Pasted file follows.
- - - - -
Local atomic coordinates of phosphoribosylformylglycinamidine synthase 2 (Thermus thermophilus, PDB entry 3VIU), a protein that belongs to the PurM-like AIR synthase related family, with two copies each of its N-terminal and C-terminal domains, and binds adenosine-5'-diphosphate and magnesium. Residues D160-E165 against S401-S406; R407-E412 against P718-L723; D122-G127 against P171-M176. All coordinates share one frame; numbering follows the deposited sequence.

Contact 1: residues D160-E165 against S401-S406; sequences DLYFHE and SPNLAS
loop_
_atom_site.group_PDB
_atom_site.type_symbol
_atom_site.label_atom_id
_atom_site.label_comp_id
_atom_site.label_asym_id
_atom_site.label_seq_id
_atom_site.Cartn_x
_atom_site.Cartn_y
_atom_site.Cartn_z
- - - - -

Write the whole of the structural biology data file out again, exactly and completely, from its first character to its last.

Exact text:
Local atomic coordinates of phosphoribosylformylglycinamidine synthase 2 (Thermus thermophilus, PDB entry 3VIU), a protein that belongs to the PurM-like AIR synthase related family, with two copies each of its N-terminal and C-terminal domains, and binds adenosine-5'-diphosphate and magnesium. Residues D160-E165 against S401-S406; R407-E412 against P718-L723; D122-G127 against P171-M176. All coordinates share one frame; numbering follows the deposited sequence.

Contact 1: residues D160-E165 against S401-S406; sequences DLYFHE and SPNLAS
loop_
_atom_site.group_PDB
_atom_site.type_symbol
_atom_site.label_atom_id
_atom_site.label_comp_id
_atom_site.label_asym_id
_atom_site.label_seq_id
_atom_site.Cartn_x
_atom_site.Cartn_y
_atom_site.Cartn_z